What “Dunkirk” proves is that Nolan doesn’t need space or super powers to create an impactful and effective film. He also manages to tell this visceral war story in just an hour and forty-seven minutes, his shortest film since his little-seen debut, “Following.” Some of his regulars, like Hardy and Murphy, serve their purpose well in the cast, and the enlistment of the likes of Branagh and Rylance is a boon to his ensemble. The cinematography, film editing, and sound editing all shine in this harrowing war film that doesn’t feel gratuitous at all and is not easy to forget.


Tuesday, August 1, 2017

Movie with Abe: Opening Night

Opening Night
Directed by Isaac Rentz
Released August 1, 2017 (DVD)

Things rarely go as planned, especially in the world of live theater. The same act can be rehearsed over and over again, but until you’re in the moment, it’s impossible to know what minute aspect of a person’s temperament or the surrounding environment will prove unpredictable and derail an opening number or dramatic scene meant to have a very different impact than the one it ends up having. The first time a practiced production goes public, it’s even more likely that things will go awry, and only time can tell how it will all play out and whether, in the end, it all works out.

“Opening Night” follows production manager Nick (Topher Grace) as he prepares to launch a nostalgia-filled musical epic starring J.C. Chasez, the onetime ‘N Sync star, who plays himself. He’s distracted by the fact that he’s still in love with his ex-girlfriend, Chloe (Alona Tal), who just happens to be the understudy for Chasez’s has-been costar Brooke (Anne Heche), who doesn’t seem to be in the right emotional shape to headline a big production. Throw in dueling divas (Taye Diggs and Lesli Margherita), a fire-breathing executive (Rob Riggle), and plenty of unpredictable drama, and that leaves Nick scrambling to try to make sure that, against all odds, opening night doesn’t turn into a complete failure.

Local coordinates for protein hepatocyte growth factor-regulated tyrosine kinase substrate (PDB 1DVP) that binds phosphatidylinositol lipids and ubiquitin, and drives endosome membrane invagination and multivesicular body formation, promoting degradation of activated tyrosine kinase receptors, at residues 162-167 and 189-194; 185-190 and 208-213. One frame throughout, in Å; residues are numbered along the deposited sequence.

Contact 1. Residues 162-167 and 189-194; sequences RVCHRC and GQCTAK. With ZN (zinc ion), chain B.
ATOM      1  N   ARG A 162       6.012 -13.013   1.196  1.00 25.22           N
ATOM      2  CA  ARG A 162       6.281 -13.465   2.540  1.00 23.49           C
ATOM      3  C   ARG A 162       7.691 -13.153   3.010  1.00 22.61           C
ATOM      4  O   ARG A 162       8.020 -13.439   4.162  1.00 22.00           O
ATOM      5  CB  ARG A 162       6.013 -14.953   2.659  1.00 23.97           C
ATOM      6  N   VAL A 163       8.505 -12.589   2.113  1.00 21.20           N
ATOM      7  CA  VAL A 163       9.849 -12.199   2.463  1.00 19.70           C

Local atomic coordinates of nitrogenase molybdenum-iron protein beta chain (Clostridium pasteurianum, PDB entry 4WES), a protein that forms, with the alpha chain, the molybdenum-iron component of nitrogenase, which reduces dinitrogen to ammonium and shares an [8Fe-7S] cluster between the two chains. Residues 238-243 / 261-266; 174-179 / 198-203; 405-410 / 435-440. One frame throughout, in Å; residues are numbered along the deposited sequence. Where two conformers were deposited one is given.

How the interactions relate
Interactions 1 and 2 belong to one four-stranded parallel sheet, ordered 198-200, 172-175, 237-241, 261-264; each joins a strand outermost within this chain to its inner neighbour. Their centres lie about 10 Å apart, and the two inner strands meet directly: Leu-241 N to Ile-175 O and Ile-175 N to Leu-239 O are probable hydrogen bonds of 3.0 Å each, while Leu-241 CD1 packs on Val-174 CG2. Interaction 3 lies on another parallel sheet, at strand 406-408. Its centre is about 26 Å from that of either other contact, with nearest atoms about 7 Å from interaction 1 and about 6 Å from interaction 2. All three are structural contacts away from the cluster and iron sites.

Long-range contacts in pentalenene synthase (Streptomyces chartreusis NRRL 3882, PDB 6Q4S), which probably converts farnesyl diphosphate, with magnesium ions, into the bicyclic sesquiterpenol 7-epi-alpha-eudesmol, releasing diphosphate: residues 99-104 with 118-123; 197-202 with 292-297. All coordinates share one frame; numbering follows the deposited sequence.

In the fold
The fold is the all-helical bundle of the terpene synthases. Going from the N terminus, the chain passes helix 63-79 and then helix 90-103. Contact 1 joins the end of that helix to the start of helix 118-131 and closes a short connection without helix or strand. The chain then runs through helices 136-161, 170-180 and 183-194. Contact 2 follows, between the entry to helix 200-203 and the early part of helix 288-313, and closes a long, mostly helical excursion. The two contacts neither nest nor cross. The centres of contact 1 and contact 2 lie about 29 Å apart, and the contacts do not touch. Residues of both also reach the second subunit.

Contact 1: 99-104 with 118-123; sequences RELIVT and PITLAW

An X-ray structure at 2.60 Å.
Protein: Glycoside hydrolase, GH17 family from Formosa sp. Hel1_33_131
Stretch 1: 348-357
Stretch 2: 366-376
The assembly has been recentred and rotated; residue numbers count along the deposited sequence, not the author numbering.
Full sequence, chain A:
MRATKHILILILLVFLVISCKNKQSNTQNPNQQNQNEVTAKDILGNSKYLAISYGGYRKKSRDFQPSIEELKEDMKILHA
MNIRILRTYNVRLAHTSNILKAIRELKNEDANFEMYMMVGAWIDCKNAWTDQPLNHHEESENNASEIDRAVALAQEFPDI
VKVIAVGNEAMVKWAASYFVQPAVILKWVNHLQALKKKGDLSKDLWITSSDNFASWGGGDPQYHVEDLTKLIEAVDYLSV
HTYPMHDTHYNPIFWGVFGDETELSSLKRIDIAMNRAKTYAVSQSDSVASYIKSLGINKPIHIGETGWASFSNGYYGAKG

The DVD cover presents its characters looking quizzically at the camera, with Riggle seemingly screaming, above the tagline, “The show goes the f#&k on.” That’s hardly the most encouraging recommendation, but fear not – this film is far better than that would indicate. While it’s hardly masterpiece theater, this is an enjoyable, relatively engaging look at a bunch of characters who might be thinly overdrawn but still serve their purpose as elements of entertainment in this wild ride that isn’t quite as wild as its cover suggests.

Grace is the right person for this lead role, not the one to make jokes but instead to observe all the ridiculousness that occurs around him. Smartly, those who have altogether too much energy to play nice with the rest of the cast, namely Riggle and Paul Scheer, are relegated to minor roles while Heche and Tal, both endearing talents, get more screentime. Diggs is having fun with his part opposite Margherita, and Chasez, to his credit, does a good job of parodying himself. This is not a must-rent musical comedy, but it’s more fun than I think anyone going into it would expect.